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By the uniformization theorem, for every genus-0 closed surface $\mathcal{M}\subset\mathbb{R}^3$, there is a conformal map $f:\mathcal{M}\rightarrow \mathbb{S}^2$. Furthermore consider the Dirichlet Energy $$E(f)=\int_{\mathcal{M}}\left|\nabla f\right|^2\:d\lambda_{\mathcal{M}}.$$ A critical point of this energy functional is called harmonic map. Now the intersting statement is:

For a genus-0 closed surface $\mathcal{M}$, the conformal maps $f:\mathcal{M}\rightarrow\mathbb{S}^2$ are equivalent to the harmonic maps.

Can you please provide a source with a rigorous prove of this statement, or a short explanation as to why it holds?

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I think it is a very good exercise to show that a conformal map between Riemann surfaces (equipped with metrics in the conformal classes) are harmonic.

The converse direction is more interesting, and does depend on the assumption that the domain is a compact surface of genus $0.$ In general, one can consider for maps $f\colon M\to S^2$ the so called Hopf differential which is given in a local holomorphic coordinate $z$ on $M$ as $$Q=<\frac{\partial f}{\partial z},\frac{\partial f}{\partial z}>(dz)^2.$$ It turns out that $f$ is harmonic if and only if $Q$ is holomorphic. On a surface of genus $0$ there do not exist any non-zero holomorphic quadratic differentials, so under your assumption, $Q=0.$ By looking at the definition of $Q$ this implies conformality. Besides the book of Helein mentioned by Paul, the book "Riemannian Geometry and Geometric Analysis" by Jost contains the details of these computations.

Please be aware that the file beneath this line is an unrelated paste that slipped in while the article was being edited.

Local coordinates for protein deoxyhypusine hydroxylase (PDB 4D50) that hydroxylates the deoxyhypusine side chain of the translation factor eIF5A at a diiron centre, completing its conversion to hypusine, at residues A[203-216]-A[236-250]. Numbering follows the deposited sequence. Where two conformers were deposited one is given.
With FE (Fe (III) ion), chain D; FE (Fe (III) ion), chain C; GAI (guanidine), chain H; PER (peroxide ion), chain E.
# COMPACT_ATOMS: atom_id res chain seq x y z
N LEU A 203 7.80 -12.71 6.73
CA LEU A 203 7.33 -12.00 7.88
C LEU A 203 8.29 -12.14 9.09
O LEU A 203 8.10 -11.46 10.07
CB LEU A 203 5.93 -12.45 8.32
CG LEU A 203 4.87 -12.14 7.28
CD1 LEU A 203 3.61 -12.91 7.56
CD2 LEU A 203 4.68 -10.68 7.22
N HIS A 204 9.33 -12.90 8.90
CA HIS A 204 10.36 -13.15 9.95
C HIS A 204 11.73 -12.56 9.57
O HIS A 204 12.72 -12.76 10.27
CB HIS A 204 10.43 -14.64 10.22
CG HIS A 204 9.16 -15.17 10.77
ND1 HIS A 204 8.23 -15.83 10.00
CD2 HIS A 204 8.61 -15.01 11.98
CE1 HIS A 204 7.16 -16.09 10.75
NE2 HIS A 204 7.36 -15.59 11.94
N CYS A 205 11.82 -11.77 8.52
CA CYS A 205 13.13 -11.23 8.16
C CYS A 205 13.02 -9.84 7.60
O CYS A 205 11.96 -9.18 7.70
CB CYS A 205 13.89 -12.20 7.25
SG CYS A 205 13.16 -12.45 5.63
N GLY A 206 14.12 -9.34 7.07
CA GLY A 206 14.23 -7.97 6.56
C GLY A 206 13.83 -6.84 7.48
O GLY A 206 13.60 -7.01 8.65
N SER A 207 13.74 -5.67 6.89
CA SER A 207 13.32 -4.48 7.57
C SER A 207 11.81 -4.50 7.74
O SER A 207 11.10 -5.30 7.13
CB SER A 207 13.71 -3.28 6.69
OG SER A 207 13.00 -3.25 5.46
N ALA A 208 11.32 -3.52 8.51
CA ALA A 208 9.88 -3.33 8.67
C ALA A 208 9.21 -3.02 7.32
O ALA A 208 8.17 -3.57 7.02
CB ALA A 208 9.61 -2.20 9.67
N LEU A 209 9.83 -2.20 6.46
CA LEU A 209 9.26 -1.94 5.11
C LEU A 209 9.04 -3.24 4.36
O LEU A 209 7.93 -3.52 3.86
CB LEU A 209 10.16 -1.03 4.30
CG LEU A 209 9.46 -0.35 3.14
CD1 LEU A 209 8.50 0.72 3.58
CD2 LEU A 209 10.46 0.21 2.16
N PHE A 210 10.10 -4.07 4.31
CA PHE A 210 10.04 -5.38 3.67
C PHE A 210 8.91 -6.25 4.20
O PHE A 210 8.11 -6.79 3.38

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  • $\begingroup$ Thank you, Sebastian, for your excellent answer. The book of Jost indeed goes through all the details nicely. $\endgroup$ – Skrodde Sep 29 '15 at 12:55
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    $\begingroup$ Dear Skrodde, you are welcome. $\endgroup$ – Sebastian Sep 30 '15 at 6:52
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MR0164306 (29 #1603) Reviewed Eells, James, Jr.; Sampson, J. H. Harmonic mappings of Riemannian manifolds. Amer. J. Math. 86 1964 109–160.

Example on p. 118

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  • $\begingroup$ Thank you, Igor, for your reply to my question. However, I fail to see how any of the three examples given on page 118 fits my problem. In the first example, the authors suppose $M'$ to be flat, where I need $M'=\mathbb{S}^2$. In the second example, they only establish $f$ homomorphism $\Rightarrow$ $f$ harmonic. But not the converse and conformal maps don't even enter the picture here. Finally, in the third example it is $f$ holomorphic $\Rightarrow$ $f$ harmonic, but again not the converse, which I would need. Could you maybe clarify a little? Thanks in advance. $\endgroup$ – Skrodde Sep 16 '15 at 8:08
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There is also the excellent book of Frederic Helein which will provide you many good references.

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